Demand response programmes encourage conservation and off-peak electricity use by increasing electricity’s price during peak periods. They are more sophisticated than time-of-use pricing in that prices can vary with current power use and weather conditions. One type of demand response, for instance — critical peak pricing — raises prices only occasionally, during periods of exceptionally high demand. Another variation permits utilities to control building temperatures during high-demand periods; customers may override those controls, but only by paying higher charges.

Revenue Protection programmes analyse hourly reads to detect unusual consumption patterns that might indicate theft. They also use signals from Smart Meters to identify possible meter tampering and malfunctioning equipment. Such programmes can feed data to Mobile Workforce applications to deploy investigators and stop revenue loss almost immediately.

Prepayment encourages efficiency by reminding customers of the ongoing costs of electricity and water use. In the past, prepayment required special meters, a means to distribute tokens, and unique billing systems. Today, Smart Metering provides a low-cost means to the same ends.

In its simplest form, Smart Metering-based prepayment involves the following steps:

  1. Utilities express rates as a price per kilowatt-hour
  2. Customers deposit money in any amount into an account
  3. Utilities track interval usage and — perhaps once per day — reduce the deposited amount as appropriate. They notify customers of the remaining deposit amount via an outgoing voice or text phone message, mailbox, email, or website
  4. When accounts reach zero, the meter — following jurisdictional regulations programmed into the software — automatically restricts or disconnects service. Utilities can remotely reconnect the meter when they receive a “top-up” payment.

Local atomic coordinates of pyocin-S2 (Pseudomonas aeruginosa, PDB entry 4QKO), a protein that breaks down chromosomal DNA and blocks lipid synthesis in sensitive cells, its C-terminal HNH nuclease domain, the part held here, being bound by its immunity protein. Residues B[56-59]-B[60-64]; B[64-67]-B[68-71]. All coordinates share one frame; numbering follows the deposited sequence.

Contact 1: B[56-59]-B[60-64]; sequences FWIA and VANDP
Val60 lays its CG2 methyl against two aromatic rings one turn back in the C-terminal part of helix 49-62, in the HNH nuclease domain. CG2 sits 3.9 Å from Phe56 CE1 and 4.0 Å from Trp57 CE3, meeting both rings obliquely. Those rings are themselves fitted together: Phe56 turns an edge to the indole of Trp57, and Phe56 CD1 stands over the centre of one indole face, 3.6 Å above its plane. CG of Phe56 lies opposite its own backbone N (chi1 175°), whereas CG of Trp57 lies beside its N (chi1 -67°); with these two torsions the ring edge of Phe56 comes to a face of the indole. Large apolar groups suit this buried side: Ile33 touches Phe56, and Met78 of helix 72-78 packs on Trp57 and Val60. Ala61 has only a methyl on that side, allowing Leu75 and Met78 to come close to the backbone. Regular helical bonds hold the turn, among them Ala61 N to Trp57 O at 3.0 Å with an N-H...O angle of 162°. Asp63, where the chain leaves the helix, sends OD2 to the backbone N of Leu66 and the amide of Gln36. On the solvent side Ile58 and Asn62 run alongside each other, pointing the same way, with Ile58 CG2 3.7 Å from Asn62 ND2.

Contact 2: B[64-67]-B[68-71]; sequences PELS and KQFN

Smart Metering creates partnerships between utilities and their customers. It helps deliver the maximum amount of water and power with the minimum amount of infrastructure. It also rewards building owners who invest in efficient on-site equipment and who keep that equipment in good repair.

On-Line Help and training tools help maximise worker productivity. With them, utility workers address tasks more quickly, with fewer errors, and with increased safety. Checklists and access to on-line manuals — in the office, in the plant, and in the field — help ensure that knowledge passes quickly and accurately from those who design business processes to those who implement them.

Office-to-field collaboration tools expedite scheduled maintenance operations and help resolve unexpected problems in the field. With them, field crews and in-office experts can view and annotate design documents, spec sheets, and repair instructions.

Technology, of course, is constantly evolving. To keep pace, many Middle Eastern utilities are developing partnerships with global software vendors that provide suites of utility-specific applications. When required, local consulting companies can tailor applications to local needs. This approach grows local technology talent and companies, helping utilities modify and expand IT strategies to meet emerging needs and opportunities.

Today and tomorrow, the expanding partnerships between Middle Eastern utilities and global utilities software companies help ensure that, as the region’s economies rebound from the oil price crashes of 2008, communities and countries can rely on an efficient utility structure to underpin strong economic growth.